Robert Crumb, like his compatriot Mr Shelton, has lived in France for many a year now. Though not on the run from a totalitarian regime, both cartoonists know well the feeling of being stifled in their native land. For Mr Crumb in particular there is much in the US to deserve one’s dissent.

“In the last 25, 30 years America became so hateful. I like my friends there, but the culture and the attitude – it just became such a land of hustling scoundrels and swindlers and thieves and greed. It became so disgusting. And the development in California where we lived was just this merciless, ongoing juggernaut. It was horrible. But in France it’s not happening like that, it’s a different situation.”

In a way, the Prague Writers’ Festival was actually established on the back of political and social dissidence. In the late 1970s the festival’s founder Michael March was bringing Central European writers to London’s Keats House museum to introduce their work to the western world. When the collapse of communism came, the world of western writing came to Central Europe, and so began an annual Prague powwow of writers and readers that has endured to this day. For Mr March, the festival’s history since 1991 is not so much focused on dissidence but staying on top of change.

“There was no tradition of readings, they had been prohibited. They had maybe existed in cafes during the First Republic. But there was no tradition of readings. The outside world had not come here. But 1989, which everyone associates with great political change, indeed had political change, but in the world it had the aspect of geographic change, not transformation. Now, 20 years later, is when the change is occurring. And we change the festival each year, it changes as the societies are being transformed. It tries to catch the essence of what is occurring in every sense.”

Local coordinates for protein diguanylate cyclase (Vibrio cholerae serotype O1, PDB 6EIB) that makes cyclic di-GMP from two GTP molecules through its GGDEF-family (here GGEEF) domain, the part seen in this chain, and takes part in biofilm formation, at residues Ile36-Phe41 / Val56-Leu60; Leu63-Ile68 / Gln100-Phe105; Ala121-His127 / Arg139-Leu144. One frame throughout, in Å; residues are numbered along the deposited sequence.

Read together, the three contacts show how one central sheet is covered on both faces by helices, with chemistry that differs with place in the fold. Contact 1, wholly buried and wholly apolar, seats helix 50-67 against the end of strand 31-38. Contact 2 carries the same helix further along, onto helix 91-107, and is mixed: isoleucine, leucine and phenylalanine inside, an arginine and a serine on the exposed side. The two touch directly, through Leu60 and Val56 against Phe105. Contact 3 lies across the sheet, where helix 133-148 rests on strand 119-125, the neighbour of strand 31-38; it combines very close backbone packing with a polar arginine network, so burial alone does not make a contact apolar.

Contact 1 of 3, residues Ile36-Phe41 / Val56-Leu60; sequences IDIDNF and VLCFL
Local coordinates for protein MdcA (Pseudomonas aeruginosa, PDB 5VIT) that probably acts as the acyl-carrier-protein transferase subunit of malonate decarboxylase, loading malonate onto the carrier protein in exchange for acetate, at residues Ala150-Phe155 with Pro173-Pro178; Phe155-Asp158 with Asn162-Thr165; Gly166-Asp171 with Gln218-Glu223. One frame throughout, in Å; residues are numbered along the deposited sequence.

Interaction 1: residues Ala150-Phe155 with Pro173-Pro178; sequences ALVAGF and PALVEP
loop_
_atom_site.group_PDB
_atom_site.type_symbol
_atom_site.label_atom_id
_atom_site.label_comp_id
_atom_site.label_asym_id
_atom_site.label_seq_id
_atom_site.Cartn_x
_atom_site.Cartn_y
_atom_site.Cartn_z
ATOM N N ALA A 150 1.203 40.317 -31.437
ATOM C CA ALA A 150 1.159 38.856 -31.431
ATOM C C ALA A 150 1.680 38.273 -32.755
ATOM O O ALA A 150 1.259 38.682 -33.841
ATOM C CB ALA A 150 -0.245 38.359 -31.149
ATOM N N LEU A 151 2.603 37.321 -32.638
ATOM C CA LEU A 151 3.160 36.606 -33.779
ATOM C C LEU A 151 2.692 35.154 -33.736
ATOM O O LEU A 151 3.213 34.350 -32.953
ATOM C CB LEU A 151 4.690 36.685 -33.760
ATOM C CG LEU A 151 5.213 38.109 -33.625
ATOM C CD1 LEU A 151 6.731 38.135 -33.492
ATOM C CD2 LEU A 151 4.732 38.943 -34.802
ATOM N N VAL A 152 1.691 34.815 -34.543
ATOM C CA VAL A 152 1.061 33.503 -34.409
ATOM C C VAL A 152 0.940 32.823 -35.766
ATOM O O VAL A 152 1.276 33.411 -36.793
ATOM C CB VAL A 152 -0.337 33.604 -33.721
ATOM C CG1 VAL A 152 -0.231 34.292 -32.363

An interesting thing one sees at the Prague Writers’ Festival is the connection some of the international guests have to this country. In talking to writers as far removed from here as wine from water, I found that for some, being in Prague was something of a homecoming, close as they were to Czech literature. The Czech experience of domination and defiance described by Czech writers from Jaroslav Hašek to Václav Havel and key to the Czech “art of storytelling”, became a part of these authors’ own tales as they worked out their own “art of defiance”. Ma Jian again:

“Yes, the Czech Republic is a small country but the literature is extremely rich, and for some reason it’s very close to us Chinese. Writers like Hašek or Čapek and those from the totalitarian era have given us a tremendous amount of strength and inspiration. We encountered their work in the 1980s and these writers taught us to express and confront the totalitarian environment with the weapon of ironic humour. Generally speaking, Czech literature has had a big impact on contemporary Chinese literature.

“Havel said, that in a totalitarian society, despair and disappointment reigns free, but as you see in your country, wherever there is despair and disappointment there is also hope that is never lost, and that can eventually prevail.”

And so, as the Czech Republic celebrates its 20th year since the fall of communism, it’s apt that the stories told through the Prague Writers’ Fest keep the tradition of dissidence and the “art of dissent” here alive.